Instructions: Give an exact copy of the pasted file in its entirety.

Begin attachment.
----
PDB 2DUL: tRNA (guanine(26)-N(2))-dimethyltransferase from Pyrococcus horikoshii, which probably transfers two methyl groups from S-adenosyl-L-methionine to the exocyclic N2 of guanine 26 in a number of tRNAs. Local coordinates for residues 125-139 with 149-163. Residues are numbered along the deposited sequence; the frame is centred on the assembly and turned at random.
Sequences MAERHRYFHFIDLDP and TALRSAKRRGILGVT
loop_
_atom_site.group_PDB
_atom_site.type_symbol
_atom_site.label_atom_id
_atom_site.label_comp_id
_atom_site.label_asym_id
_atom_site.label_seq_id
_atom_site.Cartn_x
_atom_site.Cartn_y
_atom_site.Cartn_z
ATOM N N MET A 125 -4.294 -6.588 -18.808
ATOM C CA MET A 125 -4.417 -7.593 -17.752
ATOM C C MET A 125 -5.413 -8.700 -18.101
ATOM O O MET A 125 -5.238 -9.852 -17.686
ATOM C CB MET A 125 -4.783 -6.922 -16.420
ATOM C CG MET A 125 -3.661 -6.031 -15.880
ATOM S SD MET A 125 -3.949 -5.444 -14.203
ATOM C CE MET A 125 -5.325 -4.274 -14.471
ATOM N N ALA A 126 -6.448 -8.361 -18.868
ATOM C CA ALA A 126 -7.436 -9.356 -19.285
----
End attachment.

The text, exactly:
PDB 2DUL: tRNA (guanine(26)-N(2))-dimethyltransferase from Pyrococcus horikoshii, which probably transfers two methyl groups from S-adenosyl-L-methionine to the exocyclic N2 of guanine 26 in a number of tRNAs. Local coordinates for residues 125-139 with 149-163. Residues are numbered along the deposited sequence; the frame is centred on the assembly and turned at random.
Sequences MAERHRYFHFIDLDP and TALRSAKRRGILGVT
loop_
_atom_site.group_PDB
_atom_site.type_symbol
_atom_site.label_atom_id
_atom_site.label_comp_id
_atom_site.label_asym_id
_atom_site.label_seq_id
_atom_site.Cartn_x
_atom_site.Cartn_y
_atom_site.Cartn_z
ATOM N N MET A 125 -4.294 -6.588 -18.808
ATOM C CA MET A 125 -4.417 -7.593 -17.752
ATOM C C MET A 125 -5.413 -8.700 -18.101
ATOM O O MET A 125 -5.238 -9.852 -17.686
ATOM C CB MET A 125 -4.783 -6.922 -16.420
ATOM C CG MET A 125 -3.661 -6.031 -15.880
ATOM S SD MET A 125 -3.949 -5.444 -14.203
ATOM C CE MET A 125 -5.325 -4.274 -14.471
ATOM N N ALA A 126 -6.448 -8.361 -18.868
ATOM C CA ALA A 126 -7.436 -9.356 -19.285